Journal Article

Assessment of heart rate changes during positive pressure ventilation in asphyxia induced bradycardia porcine model of neonatal resuscitation

Liza Espinoza, Po-Yin Cheung, Tze-Fun Lee, Megan O’Reilly and Georg Schmolzer

in Paediatrics & Child Health

Published on behalf of Canadian Paediatric Society

Volume 23, issue suppl_1 Published in print May 2018 | ISSN: 1205-7088
Published online May 2018 | e-ISSN: 1918-1485 | DOI: https://dx.doi.org/10.1093/pch/pxy054.150
Assessment of heart rate changes during positive pressure ventilation in asphyxia induced bradycardia porcine model of neonatal resuscitation

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  • Neonatology
  • Primary Care
  • Child and Adolescent Psychiatry
  • Clinical Child and Adolescent Psychology
  • Developmental Psychology

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Abstract

BACKGROUND

The Neonatal Resuscitation Program (NRP) states that if positive pressure ventilation (PPV) was started because a baby had a low heart rate (HR), the baby’s HR should begin to increase within the first 15sec of PPV. However, this recommendation has not been examined in either an animal models nor in the delivery room.

OBJECTIVES

To assess changes in HR in piglets with asphyxia induced bradycardia.

DESIGN/METHODS

Term newborn piglets (n=30) were anesthetized, intubated, instrumented, and exposed to 40min normocapnic hypoxia followed by asphyxia. Asphyxia was achieved by clamping the endotracheal tube until the piglet had bradycardia (defined as HR 25% of baseline); at that time CPR was initiated. As per NRP protocol PPV was immediately started for 30sec followed by chest compression. HR was continuously recorded using an ECG during the whole duration of the experiment. Changes in HR during PPV were assessed and divided into four epochs (0-10sec, 5-15sec, 10-20sec and 20-30sec, respectively) after start of PPV.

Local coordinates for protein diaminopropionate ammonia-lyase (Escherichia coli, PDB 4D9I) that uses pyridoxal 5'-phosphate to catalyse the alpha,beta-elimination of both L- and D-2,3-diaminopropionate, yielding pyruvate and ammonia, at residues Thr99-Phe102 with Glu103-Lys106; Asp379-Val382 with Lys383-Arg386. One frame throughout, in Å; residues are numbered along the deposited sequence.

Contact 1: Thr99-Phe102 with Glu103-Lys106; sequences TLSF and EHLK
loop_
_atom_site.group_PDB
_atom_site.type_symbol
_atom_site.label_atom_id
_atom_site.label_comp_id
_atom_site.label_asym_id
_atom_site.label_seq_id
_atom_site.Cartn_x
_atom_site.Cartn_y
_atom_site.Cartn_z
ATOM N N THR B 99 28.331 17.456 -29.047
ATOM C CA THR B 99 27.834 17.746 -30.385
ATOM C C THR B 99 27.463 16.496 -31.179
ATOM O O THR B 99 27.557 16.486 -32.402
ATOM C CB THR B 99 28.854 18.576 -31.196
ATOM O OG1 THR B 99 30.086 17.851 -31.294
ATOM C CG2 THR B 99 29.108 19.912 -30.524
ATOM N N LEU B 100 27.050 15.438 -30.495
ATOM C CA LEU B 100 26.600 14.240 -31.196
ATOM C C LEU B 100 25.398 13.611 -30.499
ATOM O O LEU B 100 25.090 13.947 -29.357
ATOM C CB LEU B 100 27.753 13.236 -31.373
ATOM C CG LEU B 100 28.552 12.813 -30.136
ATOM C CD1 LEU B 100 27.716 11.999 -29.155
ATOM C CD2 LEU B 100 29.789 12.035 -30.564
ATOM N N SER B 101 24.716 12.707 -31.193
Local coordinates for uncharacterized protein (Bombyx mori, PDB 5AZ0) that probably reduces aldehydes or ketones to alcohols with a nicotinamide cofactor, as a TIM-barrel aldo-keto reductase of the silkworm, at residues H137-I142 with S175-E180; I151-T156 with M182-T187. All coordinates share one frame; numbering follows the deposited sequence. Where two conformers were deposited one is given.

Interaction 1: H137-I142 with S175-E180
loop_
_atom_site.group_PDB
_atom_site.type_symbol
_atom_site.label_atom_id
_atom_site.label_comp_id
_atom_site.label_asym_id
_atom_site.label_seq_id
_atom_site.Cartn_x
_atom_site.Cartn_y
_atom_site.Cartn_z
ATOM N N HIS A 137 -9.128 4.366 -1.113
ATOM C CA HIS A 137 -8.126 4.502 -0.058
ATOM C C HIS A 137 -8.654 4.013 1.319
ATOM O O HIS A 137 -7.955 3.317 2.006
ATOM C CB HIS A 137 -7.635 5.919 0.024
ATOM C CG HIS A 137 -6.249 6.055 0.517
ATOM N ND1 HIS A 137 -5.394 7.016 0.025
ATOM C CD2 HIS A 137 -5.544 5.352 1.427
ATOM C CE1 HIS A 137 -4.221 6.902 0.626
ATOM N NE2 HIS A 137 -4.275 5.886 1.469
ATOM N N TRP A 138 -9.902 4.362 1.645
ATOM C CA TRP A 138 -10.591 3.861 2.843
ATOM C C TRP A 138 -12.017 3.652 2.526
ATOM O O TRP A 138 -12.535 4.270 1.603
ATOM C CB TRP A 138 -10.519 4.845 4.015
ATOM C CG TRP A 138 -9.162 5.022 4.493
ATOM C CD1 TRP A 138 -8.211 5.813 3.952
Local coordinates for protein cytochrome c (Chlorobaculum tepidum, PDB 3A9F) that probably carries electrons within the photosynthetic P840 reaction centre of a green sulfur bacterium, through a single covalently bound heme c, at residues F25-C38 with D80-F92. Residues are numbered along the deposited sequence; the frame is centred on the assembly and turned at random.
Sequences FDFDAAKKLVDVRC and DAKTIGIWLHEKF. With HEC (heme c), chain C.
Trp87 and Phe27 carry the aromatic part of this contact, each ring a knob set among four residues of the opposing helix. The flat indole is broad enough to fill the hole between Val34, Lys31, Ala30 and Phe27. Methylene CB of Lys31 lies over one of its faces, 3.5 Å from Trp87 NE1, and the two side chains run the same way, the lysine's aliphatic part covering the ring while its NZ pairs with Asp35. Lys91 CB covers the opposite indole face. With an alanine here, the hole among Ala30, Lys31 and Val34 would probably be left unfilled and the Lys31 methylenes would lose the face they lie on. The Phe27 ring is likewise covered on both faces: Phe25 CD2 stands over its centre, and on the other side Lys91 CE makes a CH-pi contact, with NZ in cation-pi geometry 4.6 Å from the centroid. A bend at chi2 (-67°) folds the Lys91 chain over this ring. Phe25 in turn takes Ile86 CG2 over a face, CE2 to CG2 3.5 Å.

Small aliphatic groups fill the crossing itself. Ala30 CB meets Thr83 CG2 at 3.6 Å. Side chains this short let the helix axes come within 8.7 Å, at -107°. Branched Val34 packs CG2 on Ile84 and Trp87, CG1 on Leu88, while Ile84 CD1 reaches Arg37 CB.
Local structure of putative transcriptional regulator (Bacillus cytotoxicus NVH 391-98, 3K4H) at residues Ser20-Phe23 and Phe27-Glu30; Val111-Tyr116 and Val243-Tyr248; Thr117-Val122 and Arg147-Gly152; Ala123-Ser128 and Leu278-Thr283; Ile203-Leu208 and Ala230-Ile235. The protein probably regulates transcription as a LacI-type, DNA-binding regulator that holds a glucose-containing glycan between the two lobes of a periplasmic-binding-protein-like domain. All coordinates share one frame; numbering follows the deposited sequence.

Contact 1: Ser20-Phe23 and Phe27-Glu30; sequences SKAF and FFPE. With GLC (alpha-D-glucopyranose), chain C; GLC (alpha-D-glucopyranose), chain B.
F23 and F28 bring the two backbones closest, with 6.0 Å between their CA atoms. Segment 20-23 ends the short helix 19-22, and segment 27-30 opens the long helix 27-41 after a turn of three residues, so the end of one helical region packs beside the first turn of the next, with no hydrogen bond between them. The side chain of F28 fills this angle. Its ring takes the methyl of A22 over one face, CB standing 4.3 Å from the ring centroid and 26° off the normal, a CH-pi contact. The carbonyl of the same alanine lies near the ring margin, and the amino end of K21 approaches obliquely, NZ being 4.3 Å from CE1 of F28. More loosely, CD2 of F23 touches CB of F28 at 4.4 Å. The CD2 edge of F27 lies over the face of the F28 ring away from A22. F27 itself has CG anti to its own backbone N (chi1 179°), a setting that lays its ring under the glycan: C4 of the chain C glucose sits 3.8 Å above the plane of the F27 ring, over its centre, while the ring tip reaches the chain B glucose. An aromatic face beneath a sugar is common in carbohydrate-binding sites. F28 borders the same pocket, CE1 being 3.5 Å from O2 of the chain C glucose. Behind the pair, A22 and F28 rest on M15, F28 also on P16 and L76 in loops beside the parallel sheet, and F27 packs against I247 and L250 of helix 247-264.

RESULTS

The median (IQR) duration of asphyxia was similar between the groups with 189 (128–291)sec, 126 (70–197)sec, 118 (66–250)sec for 3:1C:V, SI+90 and SI+120 respectively (p=0.37; oneway ANOVA with Bonferroni). At time of start of PPV the mean (SD) HR was 35 (13)/min. An increase in HR >100/min was observed in 6/30 (5%) at 30 seconds of PPV. None achieved changes in HR at the epochs 0-10sec, 5-15sec, or 10-20sec. After 15sec of PPV 13/30 (43%) had a decrease in HR and 11/ 30 (36%) had no change in HR.

CONCLUSION

Adequate PPV does not increase HR in piglets with asphyxia induced bradycardia. This is contrary to the current NRP, which recommends that after 15 sec of PPV HR should be assessed.

Journal Article.  0 words. 

Subjects: Neonatology ; Primary Care ; Child and Adolescent Psychiatry ; Clinical Child and Adolescent Psychology ; Developmental Psychology

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